China and Protectionism

The Chinese minister of trade Bo Xilai was in Paris yesterday. Most likely this is simply a happy coincidence, but the timing couldn’t have been better. The issue of Chinese textile imports has become one of the issues in the French referendum, and minister Bo was conveniently available to make all the right gestures:

“We want to soften the shockwave that there could be from the rise in Chinese textile exports,” Bo told a news conference after talks with French trade minister Francois Loos…”It is a temporary phenomenon and this phenomenon will weaken or disappear”.
Source: Reuters

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From Gunboat Diplomacy to Compassion?

The sinking of a boatload of Somali immigrants off the island of Lampedusa seems to have set off something akin to a feeling of collective remorse in Italy. (Would that the human tragedy that is occuring on a regular basis just off the straits of Gibraltar could provoke a similar reaction here in Spain!) Indeed Belusconi (always the master of great theatre) appears to have had them near to tears over in Strasbourg.

Irony apart, even his old ‘enemy’ – the good-soldier schultz – is quoted as saying he has “the impression that what Mr Berlusconi said came from the heart”. He could not however resist a reference to remarks which were last year attributed to Italian Reforms Minister Umberto Bossi to the effect that he wished the navy would open fire on ships carrying illegal migrants. Schulz is quoted as saying: “We are very happy that it is not those members of your government who want these boats sunk who are responsible for this issue in the (EU) home affairs council.”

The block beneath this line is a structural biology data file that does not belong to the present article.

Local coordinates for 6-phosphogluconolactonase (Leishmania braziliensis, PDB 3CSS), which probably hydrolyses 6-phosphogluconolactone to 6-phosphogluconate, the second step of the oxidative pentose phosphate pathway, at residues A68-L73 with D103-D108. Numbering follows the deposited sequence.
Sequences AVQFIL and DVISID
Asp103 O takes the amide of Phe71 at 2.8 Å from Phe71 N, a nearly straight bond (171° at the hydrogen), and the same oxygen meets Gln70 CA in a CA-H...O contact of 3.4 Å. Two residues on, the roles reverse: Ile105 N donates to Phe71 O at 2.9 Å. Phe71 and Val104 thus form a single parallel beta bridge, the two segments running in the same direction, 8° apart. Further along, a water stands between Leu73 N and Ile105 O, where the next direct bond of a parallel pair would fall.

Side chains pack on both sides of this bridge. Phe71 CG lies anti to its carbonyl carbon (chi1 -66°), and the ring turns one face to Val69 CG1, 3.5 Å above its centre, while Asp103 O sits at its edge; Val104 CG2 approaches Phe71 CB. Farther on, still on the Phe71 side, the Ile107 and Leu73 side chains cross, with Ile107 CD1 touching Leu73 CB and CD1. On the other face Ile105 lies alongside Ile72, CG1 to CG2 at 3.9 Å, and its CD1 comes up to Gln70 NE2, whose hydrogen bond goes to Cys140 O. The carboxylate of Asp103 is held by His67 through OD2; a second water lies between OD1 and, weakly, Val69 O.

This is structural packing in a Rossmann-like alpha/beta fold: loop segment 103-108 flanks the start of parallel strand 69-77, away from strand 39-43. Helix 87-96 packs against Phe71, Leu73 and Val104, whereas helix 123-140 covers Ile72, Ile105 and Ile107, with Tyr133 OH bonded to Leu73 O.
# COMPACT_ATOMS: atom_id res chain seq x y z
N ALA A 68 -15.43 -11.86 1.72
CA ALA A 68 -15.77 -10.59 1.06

Well this is the second time this month I find myself asking whether Berlusconi is having a change of heart. Since I try not to engage in type M speculation, I don’t need to answer this. What we might note is the way Interior Minister Pisanu is making the direct link with Italy’s ageing population and (hence) pension difficulties. After the Greeks tried to raise the question in Thessalonika, we could ask ourselves whether the South of Europe (where the demographic collapse is most profound, and immigrants are traditionally less in evidence) is about to adopt a collectively different approach on this question.
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